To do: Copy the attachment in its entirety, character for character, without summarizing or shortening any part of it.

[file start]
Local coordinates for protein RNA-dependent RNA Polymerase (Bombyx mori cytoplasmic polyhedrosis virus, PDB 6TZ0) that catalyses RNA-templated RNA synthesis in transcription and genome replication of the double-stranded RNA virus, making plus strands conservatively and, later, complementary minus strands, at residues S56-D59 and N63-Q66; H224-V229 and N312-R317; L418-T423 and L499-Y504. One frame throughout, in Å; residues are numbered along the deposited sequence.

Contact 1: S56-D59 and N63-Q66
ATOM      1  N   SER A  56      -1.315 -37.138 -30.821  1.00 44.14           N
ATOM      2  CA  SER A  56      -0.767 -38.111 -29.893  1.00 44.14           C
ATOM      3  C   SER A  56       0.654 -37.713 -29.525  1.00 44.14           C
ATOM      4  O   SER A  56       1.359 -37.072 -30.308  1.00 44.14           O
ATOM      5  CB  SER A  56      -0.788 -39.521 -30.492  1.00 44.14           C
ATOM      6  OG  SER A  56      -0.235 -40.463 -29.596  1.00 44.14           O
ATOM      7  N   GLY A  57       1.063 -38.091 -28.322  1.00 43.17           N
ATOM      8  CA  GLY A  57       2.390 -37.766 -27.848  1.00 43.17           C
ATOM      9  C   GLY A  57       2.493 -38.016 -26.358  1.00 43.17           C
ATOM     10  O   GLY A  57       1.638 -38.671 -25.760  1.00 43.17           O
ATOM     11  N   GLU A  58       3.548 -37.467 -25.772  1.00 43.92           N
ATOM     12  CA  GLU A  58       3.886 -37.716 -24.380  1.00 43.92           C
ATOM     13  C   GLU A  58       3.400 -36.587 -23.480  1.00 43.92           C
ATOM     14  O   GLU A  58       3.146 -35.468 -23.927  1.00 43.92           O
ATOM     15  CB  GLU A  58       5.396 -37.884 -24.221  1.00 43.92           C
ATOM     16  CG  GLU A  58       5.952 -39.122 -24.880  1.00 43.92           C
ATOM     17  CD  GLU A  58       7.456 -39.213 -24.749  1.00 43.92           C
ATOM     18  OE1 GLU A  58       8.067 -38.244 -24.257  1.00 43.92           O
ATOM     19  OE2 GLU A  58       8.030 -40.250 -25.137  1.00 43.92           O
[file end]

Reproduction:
Local coordinates for protein RNA-dependent RNA Polymerase (Bombyx mori cytoplasmic polyhedrosis virus, PDB 6TZ0) that catalyses RNA-templated RNA synthesis in transcription and genome replication of the double-stranded RNA virus, making plus strands conservatively and, later, complementary minus strands, at residues S56-D59 and N63-Q66; H224-V229 and N312-R317; L418-T423 and L499-Y504. One frame throughout, in Å; residues are numbered along the deposited sequence.

Contact 1: S56-D59 and N63-Q66
ATOM      1  N   SER A  56      -1.315 -37.138 -30.821  1.00 44.14           N
ATOM      2  CA  SER A  56      -0.767 -38.111 -29.893  1.00 44.14           C
ATOM      3  C   SER A  56       0.654 -37.713 -29.525  1.00 44.14           C
ATOM      4  O   SER A  56       1.359 -37.072 -30.308  1.00 44.14           O
ATOM      5  CB  SER A  56      -0.788 -39.521 -30.492  1.00 44.14           C
ATOM      6  OG  SER A  56      -0.235 -40.463 -29.596  1.00 44.14           O
ATOM      7  N   GLY A  57       1.063 -38.091 -28.322  1.00 43.17           N
ATOM      8  CA  GLY A  57       2.390 -37.766 -27.848  1.00 43.17           C
ATOM      9  C   GLY A  57       2.493 -38.016 -26.358  1.00 43.17           C
ATOM     10  O   GLY A  57       1.638 -38.671 -25.760  1.00 43.17           O
ATOM     11  N   GLU A  58       3.548 -37.467 -25.772  1.00 43.92           N
ATOM     12  CA  GLU A  58       3.886 -37.716 -24.380  1.00 43.92           C
ATOM     13  C   GLU A  58       3.400 -36.587 -23.480  1.00 43.92           C
ATOM     14  O   GLU A  58       3.146 -35.468 -23.927  1.00 43.92           O
ATOM     15  CB  GLU A  58       5.396 -37.884 -24.221  1.00 43.92           C
ATOM     16  CG  GLU A  58       5.952 -39.122 -24.880  1.00 43.92           C
ATOM     17  CD  GLU A  58       7.456 -39.213 -24.749  1.00 43.92           C
ATOM     18  OE1 GLU A  58       8.067 -38.244 -24.257  1.00 43.92           O
ATOM     19  OE2 GLU A  58       8.030 -40.250 -25.137  1.00 43.92           O